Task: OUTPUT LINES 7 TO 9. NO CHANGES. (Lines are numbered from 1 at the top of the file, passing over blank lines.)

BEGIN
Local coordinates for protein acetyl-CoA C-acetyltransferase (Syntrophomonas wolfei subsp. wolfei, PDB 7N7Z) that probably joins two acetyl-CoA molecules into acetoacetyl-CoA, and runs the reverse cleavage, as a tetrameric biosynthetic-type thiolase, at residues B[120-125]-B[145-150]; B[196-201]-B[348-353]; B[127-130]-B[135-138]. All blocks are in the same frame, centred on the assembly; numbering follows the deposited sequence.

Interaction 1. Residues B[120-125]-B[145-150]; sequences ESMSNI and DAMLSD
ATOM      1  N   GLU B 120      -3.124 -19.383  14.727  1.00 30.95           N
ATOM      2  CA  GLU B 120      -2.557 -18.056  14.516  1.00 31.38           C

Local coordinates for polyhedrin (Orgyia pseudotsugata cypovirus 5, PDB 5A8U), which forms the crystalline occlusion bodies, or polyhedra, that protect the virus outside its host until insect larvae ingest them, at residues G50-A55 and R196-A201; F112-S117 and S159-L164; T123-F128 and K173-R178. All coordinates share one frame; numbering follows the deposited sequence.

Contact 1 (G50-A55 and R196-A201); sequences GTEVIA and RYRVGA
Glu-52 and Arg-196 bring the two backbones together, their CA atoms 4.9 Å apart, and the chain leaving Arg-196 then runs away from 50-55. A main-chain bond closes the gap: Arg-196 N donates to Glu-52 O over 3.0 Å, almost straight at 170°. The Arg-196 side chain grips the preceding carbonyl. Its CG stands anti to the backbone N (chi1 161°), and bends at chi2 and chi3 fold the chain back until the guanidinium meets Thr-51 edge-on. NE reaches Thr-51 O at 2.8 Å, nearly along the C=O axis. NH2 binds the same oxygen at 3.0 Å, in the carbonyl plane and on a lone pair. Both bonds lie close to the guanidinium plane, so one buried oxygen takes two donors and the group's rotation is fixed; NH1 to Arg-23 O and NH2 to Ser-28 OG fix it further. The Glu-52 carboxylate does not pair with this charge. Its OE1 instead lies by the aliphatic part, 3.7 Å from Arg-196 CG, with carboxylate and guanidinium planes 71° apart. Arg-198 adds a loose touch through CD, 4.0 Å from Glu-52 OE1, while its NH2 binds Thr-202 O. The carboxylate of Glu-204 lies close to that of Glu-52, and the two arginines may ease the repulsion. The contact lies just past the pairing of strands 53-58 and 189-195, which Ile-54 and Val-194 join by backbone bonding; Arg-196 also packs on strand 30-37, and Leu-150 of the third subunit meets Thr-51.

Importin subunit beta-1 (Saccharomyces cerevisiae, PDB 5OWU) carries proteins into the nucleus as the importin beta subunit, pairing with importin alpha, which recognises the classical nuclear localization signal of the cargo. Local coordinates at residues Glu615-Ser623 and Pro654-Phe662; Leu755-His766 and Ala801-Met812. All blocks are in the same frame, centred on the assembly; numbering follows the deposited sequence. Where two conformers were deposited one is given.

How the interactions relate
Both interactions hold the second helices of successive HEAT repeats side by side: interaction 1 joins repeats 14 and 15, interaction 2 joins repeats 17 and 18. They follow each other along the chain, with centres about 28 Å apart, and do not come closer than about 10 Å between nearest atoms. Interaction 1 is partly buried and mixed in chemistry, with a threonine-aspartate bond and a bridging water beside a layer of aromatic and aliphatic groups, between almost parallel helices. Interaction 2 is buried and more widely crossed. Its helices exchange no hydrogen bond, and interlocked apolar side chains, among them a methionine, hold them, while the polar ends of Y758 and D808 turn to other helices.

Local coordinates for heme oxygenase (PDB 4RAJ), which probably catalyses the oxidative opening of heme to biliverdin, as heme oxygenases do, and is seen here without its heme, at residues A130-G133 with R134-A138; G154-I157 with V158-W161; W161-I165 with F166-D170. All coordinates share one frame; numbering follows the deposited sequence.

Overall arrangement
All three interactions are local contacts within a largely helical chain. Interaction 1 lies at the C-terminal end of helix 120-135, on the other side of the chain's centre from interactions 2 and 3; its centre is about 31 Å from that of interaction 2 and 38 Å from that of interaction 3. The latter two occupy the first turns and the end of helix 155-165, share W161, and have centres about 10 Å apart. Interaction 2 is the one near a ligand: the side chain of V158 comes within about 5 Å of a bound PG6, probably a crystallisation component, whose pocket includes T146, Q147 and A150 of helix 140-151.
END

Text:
Glu-52 and Arg-196 bring the two backbones together, their CA atoms 4.9 Å apart, and the chain leaving Arg-196 then runs away from 50-55. A main-chain bond closes the gap: Arg-196 N donates to Glu-52 O over 3.0 Å, almost straight at 170°. The Arg-196 side chain grips the preceding carbonyl. Its CG stands anti to the backbone N (chi1 161°), and bends at chi2 and chi3 fold the chain back until the guanidinium meets Thr-51 edge-on. NE reaches Thr-51 O at 2.8 Å, nearly along the C=O axis. NH2 binds the same oxygen at 3.0 Å, in the carbonyl plane and on a lone pair. Both bonds lie close to the guanidinium plane, so one buried oxygen takes two donors and the group's rotation is fixed; NH1 to Arg-23 O and NH2 to Ser-28 OG fix it further. The Glu-52 carboxylate does not pair with this charge. Its OE1 instead lies by the aliphatic part, 3.7 Å from Arg-196 CG, with carboxylate and guanidinium planes 71° apart. Arg-198 adds a loose touch through CD, 4.0 Å from Glu-52 OE1, while its NH2 binds Thr-202 O. The carboxylate of Glu-204 lies close to that of Glu-52, and the two arginines may ease the repulsion. The contact lies just past the pairing of strands 53-58 and 189-195, which Ile-54 and Val-194 join by backbone bonding; Arg-196 also packs on strand 30-37, and Leu-150 of the third subunit meets Thr-51.

Importin subunit beta-1 (Saccharomyces cerevisiae, PDB 5OWU) carries proteins into the nucleus as the importin beta subunit, pairing with importin alpha, which recognises the classical nuclear localization signal of the cargo. Local coordinates at residues Glu615-Ser623 and Pro654-Phe662; Leu755-His766 and Ala801-Met812. All blocks are in the same frame, centred on the assembly; numbering follows the deposited sequence. Where two conformers were deposited one is given.

How the interactions relate